Ferrari Bravo Duccio, Rampinini Ermanno, Sassi Roberto, Bishop David, Sassi Aldo, Tibaudi Agostino, and Impellizzeri Franco M.
Soccer matches require players to repeatedly generate maximal sprints of few seconds interspersed by brief recovery periods, and several activities involving acceleration and deceleration phases. The ability to maintain high power or running speed over a series of sprints (repeated-sprint ability, RSA) has received attention from many researchers (Fitzsimons, 1993; Bishop, 2004). The aims of this study were to examine the relationship between running RSA and match physical performance, and RSA reliability, in elite soccer players. Eighteen professional soccer players were monitored with a video computerized match analysis system during two competitive seasons. From the data obtained, the total distance (TD) covered during the game and the amount of high-intensity activities (running speed above 18 km/h-1, HIA) were determined. Each season, players completed 4 times the RSA test consisting in 6x20-m+20-m shuttle run sprints with 20 s of recovery. For the correlational analysis, the highest values of TD and HIA measured during matches completed within two weeks from the RSA test were used according to Bangsbo (1994). The average time spent to complete 6 times runs and the sprint time decrement expressed as percent (%) were selected for the analysis. Reliability was determined using the typical error of measurement (TE) in 22 professional players that completed the RSA test twice within one week. TD was not significantly correlated to RSA mean time (r=0.03), while a moderate but significant correlation was found between RSA and HIA (r = -0.62; p<0.01). The TE for detecting reliability in the mean sprint time was 0.8% (95%CL, 0.6 to 1.1%), while the TE of the percent decrement was 25.0% (95%CL, 21.2 to 42.9%). This study is the first to demonstrate the ecological validity of the running RSA test for soccer players. HIA was suggested to be a better indicator of soccer match physical performance than TD. This study showed that about 40% of HIA variance was explained by RSA (the actual match performance is influenced by several factors other than physical characteristics). The most appropriate RSA index for longitudinal monitoring of athletes seems to be RSA mean sprint time (TE=0.8%) then the RSA % decrement (TE=25.0%). In conclusion, this study confirms the validity of the RSA test for soccer players.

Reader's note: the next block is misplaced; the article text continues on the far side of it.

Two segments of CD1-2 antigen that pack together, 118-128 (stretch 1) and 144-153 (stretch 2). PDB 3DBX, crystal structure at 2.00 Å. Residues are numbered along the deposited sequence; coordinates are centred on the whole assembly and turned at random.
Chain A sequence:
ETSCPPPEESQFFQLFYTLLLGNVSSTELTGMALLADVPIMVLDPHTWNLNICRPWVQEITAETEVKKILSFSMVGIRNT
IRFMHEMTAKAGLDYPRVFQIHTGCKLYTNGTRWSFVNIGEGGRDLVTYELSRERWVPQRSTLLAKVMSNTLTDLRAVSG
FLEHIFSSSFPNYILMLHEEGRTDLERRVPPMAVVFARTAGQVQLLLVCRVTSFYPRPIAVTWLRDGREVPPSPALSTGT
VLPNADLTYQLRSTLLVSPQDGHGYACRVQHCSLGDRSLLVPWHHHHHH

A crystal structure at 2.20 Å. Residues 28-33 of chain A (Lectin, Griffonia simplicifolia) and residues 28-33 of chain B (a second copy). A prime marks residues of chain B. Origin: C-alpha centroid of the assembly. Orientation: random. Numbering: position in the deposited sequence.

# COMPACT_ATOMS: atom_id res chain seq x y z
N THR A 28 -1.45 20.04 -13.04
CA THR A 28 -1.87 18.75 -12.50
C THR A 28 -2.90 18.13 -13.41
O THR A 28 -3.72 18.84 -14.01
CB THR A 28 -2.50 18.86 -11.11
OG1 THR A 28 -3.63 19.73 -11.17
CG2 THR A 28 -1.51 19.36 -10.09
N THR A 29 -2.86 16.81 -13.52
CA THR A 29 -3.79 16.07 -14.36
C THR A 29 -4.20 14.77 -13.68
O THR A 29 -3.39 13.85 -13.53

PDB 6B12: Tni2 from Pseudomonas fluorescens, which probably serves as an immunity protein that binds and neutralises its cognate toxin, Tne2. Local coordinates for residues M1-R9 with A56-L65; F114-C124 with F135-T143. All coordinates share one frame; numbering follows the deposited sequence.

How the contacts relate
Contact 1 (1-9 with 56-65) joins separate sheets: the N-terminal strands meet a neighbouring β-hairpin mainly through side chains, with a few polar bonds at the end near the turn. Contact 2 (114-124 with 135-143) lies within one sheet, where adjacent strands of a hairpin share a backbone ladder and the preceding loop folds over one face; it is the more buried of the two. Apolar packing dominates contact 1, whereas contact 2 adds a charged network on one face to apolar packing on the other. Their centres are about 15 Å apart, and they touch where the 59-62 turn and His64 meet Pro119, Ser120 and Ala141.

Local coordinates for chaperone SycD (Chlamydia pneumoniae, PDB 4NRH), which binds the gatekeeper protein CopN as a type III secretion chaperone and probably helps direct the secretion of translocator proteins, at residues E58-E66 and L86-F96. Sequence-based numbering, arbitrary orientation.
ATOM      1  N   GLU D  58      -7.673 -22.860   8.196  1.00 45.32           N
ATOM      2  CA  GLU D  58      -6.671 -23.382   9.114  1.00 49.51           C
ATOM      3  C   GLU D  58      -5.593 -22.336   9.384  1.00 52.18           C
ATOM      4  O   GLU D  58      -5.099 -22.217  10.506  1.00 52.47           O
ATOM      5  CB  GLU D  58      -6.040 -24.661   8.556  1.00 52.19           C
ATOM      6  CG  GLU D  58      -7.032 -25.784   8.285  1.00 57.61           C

Communication to 10th European College of Sport Science Congress